Following the announcement of the UK government’s ten point plan to achieve its now legally binding Net Zero Carbon Emissions targets by 2050, the renewable energy sector has found itself thrust into the spotlight and facing increasing scrutiny from the media. Here we analyse some of the communications opportunities and challenges that lie ahead for businesses operating in emerging renewable sources.
Indicative of its critical importance to reaching Net Zero, the first point addressed by Boris Johnson’s Green Industrial Revolution is advancing the UK’s offshore wind potential. With lofty ambitions to establish the UK as the ‘Saudi Arabia of wind power’ the Prime Minister has levelled up the UK’s target on energy produced using wind from 30 to 40GW by 2030.
There are a number of projects in the pipeline that are supporting the acceleration of this transition such as SSE and Equinor’s Dogger Bank as well as Orsted’s Hornsea project, the third phase of which has now received government approval. The potential of these projects cannot be understated, with the capacity to power more than 6 and 4.3 million homes respectively.
One concern that has been raised by commentators in the media is regarding the manufacturing of the technology that will power these farms. While the end-result of these developments is more clean energy in British homes, much of this technology itself will be produced and maintained internationally. This has led to several criticisms regarding the tangible economic benefit these projects can deliver to the UK economy and the potential jobs that could be created if these technologies and manufacturing capabilities were in the UK. For many of the international corporations delivering these projects their commitment to the UK must ring true in all of their external communications in order to address these concerns. For innovators based in the UK, there could be a significant opportunity to champion homegrown innovation in the post-Brexit landscape.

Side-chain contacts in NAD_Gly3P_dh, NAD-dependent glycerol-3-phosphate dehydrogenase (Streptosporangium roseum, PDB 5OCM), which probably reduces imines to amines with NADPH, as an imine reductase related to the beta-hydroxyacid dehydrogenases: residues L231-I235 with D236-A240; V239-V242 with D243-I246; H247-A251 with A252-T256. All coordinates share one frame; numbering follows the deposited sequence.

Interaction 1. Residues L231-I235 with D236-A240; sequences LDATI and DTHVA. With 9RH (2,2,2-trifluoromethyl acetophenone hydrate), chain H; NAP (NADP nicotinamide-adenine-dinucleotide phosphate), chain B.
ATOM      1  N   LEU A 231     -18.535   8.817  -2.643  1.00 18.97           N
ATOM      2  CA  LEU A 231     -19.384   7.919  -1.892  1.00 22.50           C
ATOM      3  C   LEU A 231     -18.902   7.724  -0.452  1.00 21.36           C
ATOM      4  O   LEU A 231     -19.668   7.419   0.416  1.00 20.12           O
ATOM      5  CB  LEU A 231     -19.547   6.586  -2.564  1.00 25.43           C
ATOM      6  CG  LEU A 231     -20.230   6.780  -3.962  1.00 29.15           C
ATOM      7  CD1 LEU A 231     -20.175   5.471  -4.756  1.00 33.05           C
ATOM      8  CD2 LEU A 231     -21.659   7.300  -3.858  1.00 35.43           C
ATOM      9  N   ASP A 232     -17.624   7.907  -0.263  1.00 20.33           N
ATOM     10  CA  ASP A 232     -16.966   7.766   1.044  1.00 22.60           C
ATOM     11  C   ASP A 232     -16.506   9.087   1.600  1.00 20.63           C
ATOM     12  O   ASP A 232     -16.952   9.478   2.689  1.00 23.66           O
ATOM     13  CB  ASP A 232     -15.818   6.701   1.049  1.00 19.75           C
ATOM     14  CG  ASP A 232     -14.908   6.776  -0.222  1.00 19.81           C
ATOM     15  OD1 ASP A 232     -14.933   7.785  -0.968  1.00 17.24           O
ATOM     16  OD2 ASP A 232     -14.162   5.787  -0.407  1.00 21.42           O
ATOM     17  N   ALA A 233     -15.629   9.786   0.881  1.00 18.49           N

Another ground-breaking technology with immense potential to accelerate the decarbonisation of the UK economy is hydrogen power. Having taken somewhat of a back seat in recent years compared to discussions around the possible benefits of wind, nuclear and solar power, hydrogen is now emerging as one of the technologies that may hold the key to minimising the impact of some of the world’s most polluting industries such as heating, transport and manufacturing.
There are several concerns that have been voiced in the media about the potential downsides of betting big on Hydrogen, notably its safety, scepticism around business agendas and finally, the potential environmental downsides of its production.
While its natural ubiquity is one of its key strengths, hydrogen is also an incredibly volatile element. Given that one of its potential applications is in domestic heating, the businesses and industry bodies involved in researching the validity of this application should start communicating with the public to reassure and educate them about the safety of a technology that consumers currently know very little about. Several trials are currently underway across the country and their success will be a key milestone on the road towards widespread hydrogen adoption in the UK. This year sees the launch of the trial at Winlaton which will be the first incorporating hydrogen in to the public grid for domestic supply. Clear, accessible communication about hydrogen’s practical application and potential is vital in re-educating the public at large, and ultimately winning their support.